The book near entirely follows Vin in third person, and we come to know more and more about the world from her perspective. This is why childish notion of good and evil, which is strong at first, soon starts getting blurred as the story progresses. The author has paid a decent amount of space for character development. Resulting in rounded characters and this is about one of the things that I like most about the book. In nearly all of the fantasy books that I had read so far, there is a very sharp distinction between good and evil. This book is a raging debate on which is preferable, order and suppression or anarchy and freedom. The book is breathlessly paced which may not appeal to all, but I felt that it suited the story well.

The concept of magic in the book is ingenious and not some stupid harry potter-ish wand waving. Kudos to the author for thinking up such an amazing concept.

Moreover, the book is incomplete as far as the bigger story is concerned, and is followed up nicely by its sequels. Many questions are answered in the sequels so if you can’t understand something, hold your horses!

OVERALL, I give it a 4.5/5. It’s a gem of a fantasy novel and a must read. Don’t miss it. All hail Brandon Sanderson!

P.S. : don’t miss the beautiful cover design by Jon Foster.

Marilyn Monroe. Unseen Archives by Marie Clayton

A lady globally accepted to be a legend, a lady globally admired yet wrongly stereotyped as a ‘dumb blond’, yes, MARILYN MONROE was a lot of things but never a dumb blond. This book is a reliable window to the real character and the complex and beautiful persona of Norma Jeane Mortenson turned sex symbol  and the adorable actor MARILYN MONROE (1926-1962).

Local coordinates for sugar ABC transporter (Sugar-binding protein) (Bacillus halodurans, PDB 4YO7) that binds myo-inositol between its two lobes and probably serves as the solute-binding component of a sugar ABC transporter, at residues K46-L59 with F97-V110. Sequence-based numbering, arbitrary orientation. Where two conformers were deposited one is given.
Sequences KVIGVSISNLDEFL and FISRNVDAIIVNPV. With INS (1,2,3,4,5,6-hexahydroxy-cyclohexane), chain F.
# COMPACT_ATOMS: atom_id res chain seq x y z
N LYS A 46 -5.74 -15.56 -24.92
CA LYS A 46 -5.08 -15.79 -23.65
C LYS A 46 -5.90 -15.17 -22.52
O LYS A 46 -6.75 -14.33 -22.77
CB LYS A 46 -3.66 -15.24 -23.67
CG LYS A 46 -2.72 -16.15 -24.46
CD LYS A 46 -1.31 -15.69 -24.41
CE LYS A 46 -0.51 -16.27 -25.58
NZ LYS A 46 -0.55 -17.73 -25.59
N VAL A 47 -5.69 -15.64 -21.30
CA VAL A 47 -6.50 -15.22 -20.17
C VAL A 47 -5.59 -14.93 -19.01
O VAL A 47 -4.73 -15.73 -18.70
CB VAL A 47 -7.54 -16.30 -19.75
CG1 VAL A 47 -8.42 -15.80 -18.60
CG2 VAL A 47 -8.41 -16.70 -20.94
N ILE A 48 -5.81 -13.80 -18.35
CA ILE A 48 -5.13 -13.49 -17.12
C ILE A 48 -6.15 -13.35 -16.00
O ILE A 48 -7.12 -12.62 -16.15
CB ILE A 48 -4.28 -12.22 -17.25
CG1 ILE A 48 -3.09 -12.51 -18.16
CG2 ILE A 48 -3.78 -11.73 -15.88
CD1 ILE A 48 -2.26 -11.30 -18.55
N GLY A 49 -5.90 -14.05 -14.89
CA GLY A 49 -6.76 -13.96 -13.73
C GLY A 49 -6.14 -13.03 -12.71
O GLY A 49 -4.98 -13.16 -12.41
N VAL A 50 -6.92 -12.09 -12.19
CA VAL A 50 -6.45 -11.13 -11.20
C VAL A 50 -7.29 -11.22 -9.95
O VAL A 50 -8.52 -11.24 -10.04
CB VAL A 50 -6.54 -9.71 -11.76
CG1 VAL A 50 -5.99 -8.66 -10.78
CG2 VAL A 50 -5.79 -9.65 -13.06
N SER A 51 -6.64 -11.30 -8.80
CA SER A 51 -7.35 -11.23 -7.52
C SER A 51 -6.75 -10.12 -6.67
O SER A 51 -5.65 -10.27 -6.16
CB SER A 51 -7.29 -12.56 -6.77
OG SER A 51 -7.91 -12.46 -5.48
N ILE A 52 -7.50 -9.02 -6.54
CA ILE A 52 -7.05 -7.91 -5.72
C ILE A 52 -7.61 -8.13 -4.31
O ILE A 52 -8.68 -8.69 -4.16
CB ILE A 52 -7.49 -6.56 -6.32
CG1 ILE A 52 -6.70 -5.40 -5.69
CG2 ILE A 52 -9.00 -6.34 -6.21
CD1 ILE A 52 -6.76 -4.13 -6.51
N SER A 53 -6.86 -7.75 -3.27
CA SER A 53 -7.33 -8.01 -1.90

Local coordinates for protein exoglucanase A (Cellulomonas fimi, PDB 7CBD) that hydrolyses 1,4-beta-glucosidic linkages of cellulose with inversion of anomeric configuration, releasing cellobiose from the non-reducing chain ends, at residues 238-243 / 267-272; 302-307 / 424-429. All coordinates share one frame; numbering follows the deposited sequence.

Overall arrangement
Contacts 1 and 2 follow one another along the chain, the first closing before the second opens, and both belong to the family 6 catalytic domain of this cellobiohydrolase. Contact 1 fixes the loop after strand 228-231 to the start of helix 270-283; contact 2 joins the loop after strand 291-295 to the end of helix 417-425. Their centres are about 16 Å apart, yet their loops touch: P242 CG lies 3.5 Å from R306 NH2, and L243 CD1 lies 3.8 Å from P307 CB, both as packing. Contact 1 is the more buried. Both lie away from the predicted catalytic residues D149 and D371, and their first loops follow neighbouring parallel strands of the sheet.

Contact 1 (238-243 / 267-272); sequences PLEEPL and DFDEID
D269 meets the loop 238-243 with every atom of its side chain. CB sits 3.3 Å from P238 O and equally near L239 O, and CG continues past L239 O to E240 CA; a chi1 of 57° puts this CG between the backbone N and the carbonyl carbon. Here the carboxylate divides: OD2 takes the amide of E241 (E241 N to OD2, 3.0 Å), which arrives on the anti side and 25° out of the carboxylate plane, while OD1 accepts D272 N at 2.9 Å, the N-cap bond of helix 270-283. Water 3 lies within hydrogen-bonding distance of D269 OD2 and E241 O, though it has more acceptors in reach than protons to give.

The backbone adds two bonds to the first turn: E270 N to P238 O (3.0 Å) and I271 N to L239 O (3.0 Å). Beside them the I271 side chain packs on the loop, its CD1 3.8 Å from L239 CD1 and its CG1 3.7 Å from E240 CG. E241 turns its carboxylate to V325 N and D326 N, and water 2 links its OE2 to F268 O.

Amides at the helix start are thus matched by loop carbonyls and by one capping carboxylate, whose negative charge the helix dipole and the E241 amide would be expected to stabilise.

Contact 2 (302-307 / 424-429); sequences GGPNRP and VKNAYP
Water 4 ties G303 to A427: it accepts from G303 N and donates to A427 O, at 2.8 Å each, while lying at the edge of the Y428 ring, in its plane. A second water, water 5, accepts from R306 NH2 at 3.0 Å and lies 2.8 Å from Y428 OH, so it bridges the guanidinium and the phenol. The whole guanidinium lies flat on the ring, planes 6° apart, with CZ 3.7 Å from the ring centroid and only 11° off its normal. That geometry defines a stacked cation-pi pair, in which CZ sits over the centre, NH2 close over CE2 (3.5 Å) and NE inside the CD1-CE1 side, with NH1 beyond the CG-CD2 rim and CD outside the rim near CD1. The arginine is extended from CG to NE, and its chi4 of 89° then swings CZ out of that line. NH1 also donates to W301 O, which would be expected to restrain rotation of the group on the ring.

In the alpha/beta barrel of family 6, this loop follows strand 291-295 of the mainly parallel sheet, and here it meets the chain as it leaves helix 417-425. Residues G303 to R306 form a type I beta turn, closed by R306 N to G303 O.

Most of us have heard the name and have undeniably seen pictures of her more than once in our lives, but how many of us have had the courtesy to look beyond the stereotype description that the world came up for probably the worlds most intrinsically photogenic, commercially successful, and arguably one of the best multi-talented actors of all time. This book is a great place to start knowing the beautiful person and even more wonderful work of art turned artist, the one and only MARILYN MONROE.

The book is a compilation of photos that stretch far from the usual on screen stills and the scantly clad pics of the beautiful lady. It is an extensively researched and chronologically categorized archive of photographs that describe the complex, glamorous, extremely short and tumultuous life of the legend. It takes great pain about being correct and sympathetic about the unfortunate personal life that Marilyn Monroe lived and gives great focus on her short and spectacular career as a renowned Hollywood Star in every sense of the phrase.